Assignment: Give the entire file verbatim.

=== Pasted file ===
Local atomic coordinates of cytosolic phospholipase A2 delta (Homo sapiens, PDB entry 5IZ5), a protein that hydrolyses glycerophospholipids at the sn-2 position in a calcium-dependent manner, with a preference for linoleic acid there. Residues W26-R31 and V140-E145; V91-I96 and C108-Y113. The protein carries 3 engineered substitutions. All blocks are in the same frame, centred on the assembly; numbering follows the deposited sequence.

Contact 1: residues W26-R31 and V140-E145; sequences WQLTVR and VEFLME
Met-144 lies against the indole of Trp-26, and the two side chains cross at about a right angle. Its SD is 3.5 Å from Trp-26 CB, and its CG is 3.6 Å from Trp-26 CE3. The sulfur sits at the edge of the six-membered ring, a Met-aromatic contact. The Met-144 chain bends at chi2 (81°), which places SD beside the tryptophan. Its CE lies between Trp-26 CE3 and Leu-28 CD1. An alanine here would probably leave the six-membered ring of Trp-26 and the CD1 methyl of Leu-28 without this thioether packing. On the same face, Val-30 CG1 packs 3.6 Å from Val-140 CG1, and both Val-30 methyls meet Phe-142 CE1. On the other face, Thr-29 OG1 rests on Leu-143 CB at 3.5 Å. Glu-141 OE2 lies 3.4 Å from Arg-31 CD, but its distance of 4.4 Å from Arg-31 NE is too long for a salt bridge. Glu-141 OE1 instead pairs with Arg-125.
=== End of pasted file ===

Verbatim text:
Local atomic coordinates of cytosolic phospholipase A2 delta (Homo sapiens, PDB entry 5IZ5), a protein that hydrolyses glycerophospholipids at the sn-2 position in a calcium-dependent manner, with a preference for linoleic acid there. Residues W26-R31 and V140-E145; V91-I96 and C108-Y113. The protein carries 3 engineered substitutions. All blocks are in the same frame, centred on the assembly; numbering follows the deposited sequence.

Contact 1: residues W26-R31 and V140-E145; sequences WQLTVR and VEFLME
Met-144 lies against the indole of Trp-26, and the two side chains cross at about a right angle. Its SD is 3.5 Å from Trp-26 CB, and its CG is 3.6 Å from Trp-26 CE3. The sulfur sits at the edge of the six-membered ring, a Met-aromatic contact. The Met-144 chain bends at chi2 (81°), which places SD beside the tryptophan. Its CE lies between Trp-26 CE3 and Leu-28 CD1. An alanine here would probably leave the six-membered ring of Trp-26 and the CD1 methyl of Leu-28 without this thioether packing. On the same face, Val-30 CG1 packs 3.6 Å from Val-140 CG1, and both Val-30 methyls meet Phe-142 CE1. On the other face, Thr-29 OG1 rests on Leu-143 CB at 3.5 Å. Glu-141 OE2 lies 3.4 Å from Arg-31 CD, but its distance of 4.4 Å from Arg-31 NE is too long for a salt bridge. Glu-141 OE1 instead pairs with Arg-125.